Clean Tech

Breaking the Breaker Box – Enertiv and the Quantified Energy User

The way we monitor our energy use is broken.

In the offices of Urban Future Lab, high above Brooklyn’s Metrotech Center, there’s a screen covered with charts and graphs over the receptionist’s head. A light bulb is turned off, and a bar graph dips in response. The air conditioning kicks on, and another chart jumps. On the screen, a dollar amount, now reading “$79” slowly ticks upward.

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The offices of Urban Future Lab, which houses roughly 15 to 20 startups at a time

The graphs are monitoring the energy use of the tech incubator, which houses over a dozen startups focused on clean tech and infrastructure. One of the startups hosted here is Enertiv, who are unrolling a system that is giving us a look at how we’re using our energy, more closely than we’ve ever had.

And the rewards are immediate and clear.

Breaking the Breaker Box

Enertiv has two parts — the software and the hardware. The former is a series of sensors you install on a breaker box. Each sensor takes the usage information and uploads it to the cloud. Then there’s the program, where the data is analysed and charted so you can monitor it from anywhere.

Essentially, Enertiv gives you a real-time map to how you’re using your electricity — not just how much you’re using in total each month, or week or day, but specifics like when you started running the dishwasher, or when you turned off the air conditioner.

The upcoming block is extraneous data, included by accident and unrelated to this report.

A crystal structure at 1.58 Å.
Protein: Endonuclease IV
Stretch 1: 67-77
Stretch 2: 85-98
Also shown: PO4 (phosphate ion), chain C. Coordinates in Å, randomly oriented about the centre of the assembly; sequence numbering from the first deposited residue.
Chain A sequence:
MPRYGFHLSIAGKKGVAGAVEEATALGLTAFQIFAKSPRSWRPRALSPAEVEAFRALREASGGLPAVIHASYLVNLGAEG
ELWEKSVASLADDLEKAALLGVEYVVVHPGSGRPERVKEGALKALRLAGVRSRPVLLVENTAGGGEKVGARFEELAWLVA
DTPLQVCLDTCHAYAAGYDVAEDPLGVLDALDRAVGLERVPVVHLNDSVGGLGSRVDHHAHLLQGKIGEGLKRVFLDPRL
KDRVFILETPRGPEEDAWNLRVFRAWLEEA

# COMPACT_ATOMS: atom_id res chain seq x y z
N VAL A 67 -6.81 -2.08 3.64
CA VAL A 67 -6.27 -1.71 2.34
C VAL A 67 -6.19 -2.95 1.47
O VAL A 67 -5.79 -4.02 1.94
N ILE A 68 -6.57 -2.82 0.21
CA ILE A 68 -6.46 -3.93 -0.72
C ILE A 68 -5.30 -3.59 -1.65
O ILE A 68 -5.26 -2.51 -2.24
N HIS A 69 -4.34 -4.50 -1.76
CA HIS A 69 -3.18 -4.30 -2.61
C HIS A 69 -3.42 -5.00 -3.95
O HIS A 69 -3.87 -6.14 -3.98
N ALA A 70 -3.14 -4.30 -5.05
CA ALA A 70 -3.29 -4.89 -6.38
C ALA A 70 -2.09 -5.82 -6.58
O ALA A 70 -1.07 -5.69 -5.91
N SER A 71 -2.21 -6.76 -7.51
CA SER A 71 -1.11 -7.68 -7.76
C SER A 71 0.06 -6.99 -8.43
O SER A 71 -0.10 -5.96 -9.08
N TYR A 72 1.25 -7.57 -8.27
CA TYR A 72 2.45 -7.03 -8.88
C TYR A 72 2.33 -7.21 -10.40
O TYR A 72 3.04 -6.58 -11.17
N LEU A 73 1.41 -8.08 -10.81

“If you turn off a light, you can see that immediately in our system,” said Felix Lipov, Lead Software Engineer for Enertiv.

This is the Enertiv hardware that is installed by your breaker box.

This is the Enertiv hardware that is installed by your breaker box. (photo via Marshall Troy Photography)

Once Enertiv has that data about what’s on and what’s off, it can combine that with information about occupancy and weather. So Enertiv knows not just that you’re running the AC, but that you’re running it at 3 o’clock in the morning when no one’s in the office and the temperature dipped below 60 degrees.

Part of the mission of Enertiv is to be be environmentally friendly, but while it’s nice to be able to know you’re saving energy, Enertiv doesn’t just shame you about your carbon footprint.

It shows you, in real time, how much money you’re spending.

Trimming the Fat

Right now, the way electricity is measured is by aggregate: everything is totaled up into a big pile, and you get charged in one fell swoop for all that use. But according to Lipov, the typical commercial office is wasting 30 percent of its energy, and it can be tough to reduce your bill if you don’t know where that waste is coming from.

“If you can’t measure it, you can’t manage it,” goes the old saying.